1. Welcome To GMTruckClub.com!

    The #1 Chevy Truck Forum Online
    Online since 2004, we are the #1 Chevy Truck & SUV forum and user community. If you have any questions about your Chevy or GMC Truck, SUV or Crossover, or just want to connect with other GM owners and enthusiasts around the world, you've found the best place on the internet to do that.

    Join Today ~ It's Free
    Registering is Free and Easy! Hope to see you on the forums soon!

Ball joints

Discussion in 'Chevy Silverado Forum (GMC Sierra)' started by Jeff Dodson, Oct 13, 2013.

Random Gallery Photos

  1. Jeff Dodson

    Jeff Dodson New Member

    Anyone change ball joints. I have on my older trucks.... Any tips on this one

    99 GMC SIERRA Z71
  2. TrailLeadr

    TrailLeadr New Member 1000 Posts 100 Posts

  3. Jeff Dodson

    Jeff Dodson New Member

    All the above. Just kinda worried about the lowers when. I seperate from the spindle. Never worked on one with torsion bars. The 2wd just slowly release the spring untill there is no load. What about these with torsion bars
  4. Pikey

    Pikey Moderator Staff Member 1000 Posts 100 Posts

    You don't have to do anything special. It is basically the same as doing it on a 2wd. When I did mine last I pulled the 36mm nut off the front CV shaft, took off the caliper, took off the tie rod end, disconnected the knuckle from from the upper and lower ball joint and set it to the side. Then I changed out the ball joints and tie rod end, and reassembled.
  5. dsfloyd

    dsfloyd New Member 1000 Posts 100 Posts

    Nothing special to do with the torsion bars. You can do it 2 ways. If you are replacing both, you can leave the axle attached and do one at a time, or pull the nut off to remove the spindle and do them at the same time.

    Looking at new ones it seems that your ball joints should be riveted in (new ones are bolted in) instead of being pressed in. These are easy if you have a cut off wheel. You cut the heads of the rivets off then use a punch to remove the rivets. The new ones simply bolt into place.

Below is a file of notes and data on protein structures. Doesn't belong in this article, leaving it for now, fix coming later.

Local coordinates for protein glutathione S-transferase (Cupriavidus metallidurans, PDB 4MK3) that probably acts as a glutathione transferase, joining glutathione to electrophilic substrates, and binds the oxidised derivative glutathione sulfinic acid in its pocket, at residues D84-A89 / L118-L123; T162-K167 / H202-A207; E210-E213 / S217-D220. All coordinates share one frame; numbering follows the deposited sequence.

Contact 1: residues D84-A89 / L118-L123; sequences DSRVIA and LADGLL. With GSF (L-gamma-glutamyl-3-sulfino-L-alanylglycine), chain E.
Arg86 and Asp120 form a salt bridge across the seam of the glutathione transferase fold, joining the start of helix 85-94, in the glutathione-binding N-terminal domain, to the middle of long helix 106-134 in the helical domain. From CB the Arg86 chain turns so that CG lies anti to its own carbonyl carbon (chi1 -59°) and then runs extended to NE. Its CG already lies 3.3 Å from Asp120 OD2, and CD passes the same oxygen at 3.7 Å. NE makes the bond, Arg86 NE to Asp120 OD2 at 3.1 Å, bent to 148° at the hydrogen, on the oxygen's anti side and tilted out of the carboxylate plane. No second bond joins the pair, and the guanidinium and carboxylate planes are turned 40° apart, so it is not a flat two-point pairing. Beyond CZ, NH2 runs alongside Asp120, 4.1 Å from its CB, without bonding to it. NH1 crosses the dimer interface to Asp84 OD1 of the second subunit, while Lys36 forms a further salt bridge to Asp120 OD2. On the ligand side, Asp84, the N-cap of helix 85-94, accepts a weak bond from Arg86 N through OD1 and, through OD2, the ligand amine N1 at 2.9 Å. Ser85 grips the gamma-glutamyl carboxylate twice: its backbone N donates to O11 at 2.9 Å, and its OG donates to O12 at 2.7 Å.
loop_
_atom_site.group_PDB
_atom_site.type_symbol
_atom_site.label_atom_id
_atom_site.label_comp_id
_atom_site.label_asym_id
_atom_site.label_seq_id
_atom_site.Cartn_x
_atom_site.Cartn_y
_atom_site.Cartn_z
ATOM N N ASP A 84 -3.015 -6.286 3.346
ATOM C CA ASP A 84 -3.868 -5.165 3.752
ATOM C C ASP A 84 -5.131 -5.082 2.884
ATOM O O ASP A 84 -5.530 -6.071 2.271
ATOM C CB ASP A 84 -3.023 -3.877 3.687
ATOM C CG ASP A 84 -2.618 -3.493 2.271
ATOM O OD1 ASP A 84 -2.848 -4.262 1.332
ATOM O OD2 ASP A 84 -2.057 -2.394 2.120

6. Pikey

    Pikey Moderator Staff Member 1000 Posts 100 Posts

    x2 on the rivets. I have run into issues removing them in the past. I take the head off with an air chisel and then beat the rivets out. Sometimes they do not want to move, so I then drill them. I start with a small bit and move up progressively. After you get a decent sized hole in them they will basically fall out. I did break a drill bit off in one of them. Luckily I had a carbide tipped drill bit and it removed it quickly.
  7. dsfloyd

    dsfloyd New Member 1000 Posts 100 Posts

    yep pretty much how we did it in the shop I worked at. cut an x in the head, chisel off, then use a punch in the air chisel. But then we didnt have the rust issues yall have up there
  8. Jeff Dodson

    Jeff Dodson New Member

    Thanks, and the bottom are press in/out ?????, what's the possibility of the the hub bearings being bad. I have a sound in the front when I turn left sharp, that sounds like when a locked hub is not released.... I know these hubs don't lock and unlock so what would this grind be. The CV. Boots are still in tact, no rips and the joints seem tight. Is the maybe a way to grease the CV joints
  9. dsfloyd

    dsfloyd New Member 1000 Posts 100 Posts

    lowers should be rivets as well.

    Usually CV joints will have a popping/clicking noise when turning if bad. Bad bearings will give you a loud hum or will just have movement. I have replaced both front hubs (bearings are 1 unit with hub on mine), because of play. Easy way to check for movement is jack under lower a arm and lift about 1 inch. Grab at 6 and 12 and do a push pull movement. Now that being said bad ball joints will move with this as well so you need to see where the movement is coming from.
  10. Jeff Dodson

    Jeff Dodson New Member

    I was afraid you were going to say that. I really don't think the hub bearings are bad, I think I may have a bad CV joint... Change the joint or SHAFT.....

Share This Page